At the intersection with the two Wahkeena trails (they join up further down) and the trail to Devil’s Rest, I met the two hikers who’d been in front of me. They were smoking cigarettes and the young woman was trying to figure out where they were from a book that looked to be 20 years old. Since I usually use this intersection as a break-point, I asked if I could join them and I drew a map in the pine needles, recommending the left-hand trail that passes close to Wahkeena Spring. They left, and again I gave them some time before taking the same trail as it descended past the spring and down to Fairy Falls.
I never saw them again.
Just below Fairy Falls, I found an animal print in the muddy trail. Mixed among the many boot-prints were three paw-prints, one very distinct. At first I thought they were from a dog, until I noticed there were no claw marks. Dogs leave claw marks in clearly-defined tracks. Cats, with retractable claws, do not. And the only cat big enough to leave the prints I saw is a cougar:
The weather had been rainy, and I’d heard from other hikers that the trail had been very muddy for two weeks. In the area where I found the prints, the trail was muddy and soft, with many clear boot-prints. Most had washed away, leaving only patterns and shallow depressions in the earth. But these prints were deep, clear, and placed directly over the other prints – clearly, very fresh. And there were no other similar prints along the entire trail – in other words, no obvious dog prints.
I took a few photographs and moved on. Cougars will stalk hikers, and in winter, when food might be a bit scarce, I didn’t want to hang out, especially without trekking poles. Wahkeena canyon is one of those narrow places where a cat might stalk a deer and pounce from above. I didn’t want to be mistaken for a meal.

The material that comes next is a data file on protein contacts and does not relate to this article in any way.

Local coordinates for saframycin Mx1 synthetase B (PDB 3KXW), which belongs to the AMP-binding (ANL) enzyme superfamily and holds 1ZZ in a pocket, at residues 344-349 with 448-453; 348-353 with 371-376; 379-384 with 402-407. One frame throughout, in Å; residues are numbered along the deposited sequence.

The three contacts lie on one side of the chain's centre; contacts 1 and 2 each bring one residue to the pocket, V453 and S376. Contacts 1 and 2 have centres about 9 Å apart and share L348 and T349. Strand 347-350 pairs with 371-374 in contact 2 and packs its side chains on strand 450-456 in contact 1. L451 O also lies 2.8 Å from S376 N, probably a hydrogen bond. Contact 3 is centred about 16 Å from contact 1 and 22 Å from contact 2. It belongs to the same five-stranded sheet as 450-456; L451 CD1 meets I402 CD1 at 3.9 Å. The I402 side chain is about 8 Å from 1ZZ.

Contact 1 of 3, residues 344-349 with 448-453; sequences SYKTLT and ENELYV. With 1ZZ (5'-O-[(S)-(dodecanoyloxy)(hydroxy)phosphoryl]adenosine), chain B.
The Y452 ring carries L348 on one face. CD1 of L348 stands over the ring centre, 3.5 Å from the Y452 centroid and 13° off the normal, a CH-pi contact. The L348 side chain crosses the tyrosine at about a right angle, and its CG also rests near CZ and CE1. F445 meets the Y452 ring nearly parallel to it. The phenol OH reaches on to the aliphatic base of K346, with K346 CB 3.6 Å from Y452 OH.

But I descended without incident the steep switchbacks above the bridge past Wahkeena Falls, and walked through hail along the trail above the historic highway back to my truck.
That was Monday. On Wednesday, I posted a trip report on portlandhikers.org, asking for confirmation on the cougar track. Within a few hours, someone agreed that the print was a cougar, and then someone posted a reply about a body found on the same trail as I’d hiked. I freaked out a little – I never did see that couple again, and that print was fresh… News was scarce – apparently a young man had been found dead just off the Wahkeena trail. But by 11pm, the media reported that the man was dressed in underwear and nothing else. By Thursday, they reported he’d died of hypothermia.
Also on Thursday, someone posted to portlandhikers.org that the strange green pile could very well be bear scat, and someone else reported seeing a deer-kill on the same trail a week before. I also read a news report of a hiker on the Washington side of the Gorge who was beaten, carjacked, and left for dead. A second news report described an apparently delusional man who blocked a side road with his car and tried to elude sheriff’s deputies by climbing to the top of a 40 foot waterfall a few miles west of Multnomah Falls.
I think I’ll take cougars any day. And my trekking poles. No more leaving them in the truck. Snow, large predatory mammals, violent criminals and the mentally unstable – next time, I’ll be better prepared for the wild, wild world of the Columbia River Gorge.